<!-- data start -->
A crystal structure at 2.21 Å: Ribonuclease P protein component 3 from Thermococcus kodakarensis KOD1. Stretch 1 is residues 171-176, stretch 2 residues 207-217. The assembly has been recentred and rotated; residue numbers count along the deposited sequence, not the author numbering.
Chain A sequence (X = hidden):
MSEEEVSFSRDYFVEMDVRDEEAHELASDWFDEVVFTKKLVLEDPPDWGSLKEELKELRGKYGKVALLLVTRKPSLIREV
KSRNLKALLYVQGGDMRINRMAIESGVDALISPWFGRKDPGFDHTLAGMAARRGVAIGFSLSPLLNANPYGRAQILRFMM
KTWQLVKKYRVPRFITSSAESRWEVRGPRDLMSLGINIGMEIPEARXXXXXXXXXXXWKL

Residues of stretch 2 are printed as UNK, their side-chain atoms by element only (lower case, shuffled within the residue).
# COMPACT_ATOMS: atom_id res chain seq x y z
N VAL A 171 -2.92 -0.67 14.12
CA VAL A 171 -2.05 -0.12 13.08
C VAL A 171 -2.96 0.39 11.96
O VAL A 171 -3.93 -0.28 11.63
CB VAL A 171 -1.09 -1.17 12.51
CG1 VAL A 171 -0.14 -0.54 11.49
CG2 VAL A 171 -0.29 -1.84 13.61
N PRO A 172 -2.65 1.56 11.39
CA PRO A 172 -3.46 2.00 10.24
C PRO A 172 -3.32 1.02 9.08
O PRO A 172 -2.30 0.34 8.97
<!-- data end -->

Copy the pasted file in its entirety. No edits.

A crystal structure at 2.21 Å: Ribonuclease P protein component 3 from Thermococcus kodakarensis KOD1. Stretch 1 is residues 171-176, stretch 2 residues 207-217. The assembly has been recentred and rotated; residue numbers count along the deposited sequence, not the author numbering.
Chain A sequence (X = hidden):
MSEEEVSFSRDYFVEMDVRDEEAHELASDWFDEVVFTKKLVLEDPPDWGSLKEELKELRGKYGKVALLLVTRKPSLIREV
KSRNLKALLYVQGGDMRINRMAIESGVDALISPWFGRKDPGFDHTLAGMAARRGVAIGFSLSPLLNANPYGRAQILRFMM
KTWQLVKKYRVPRFITSSAESRWEVRGPRDLMSLGINIGMEIPEARXXXXXXXXXXXWKL

Residues of stretch 2 are printed as UNK, their side-chain atoms by element only (lower case, shuffled within the residue).
# COMPACT_ATOMS: atom_id res chain seq x y z
N VAL A 171 -2.92 -0.67 14.12
CA VAL A 171 -2.05 -0.12 13.08
C VAL A 171 -2.96 0.39 11.96
O VAL A 171 -3.93 -0.28 11.63
CB VAL A 171 -1.09 -1.17 12.51
CG1 VAL A 171 -0.14 -0.54 11.49
CG2 VAL A 171 -0.29 -1.84 13.61
N PRO A 172 -2.65 1.56 11.39
CA PRO A 172 -3.46 2.00 10.24
C PRO A 172 -3.32 1.02 9.08
O PRO A 172 -2.30 0.34 8.97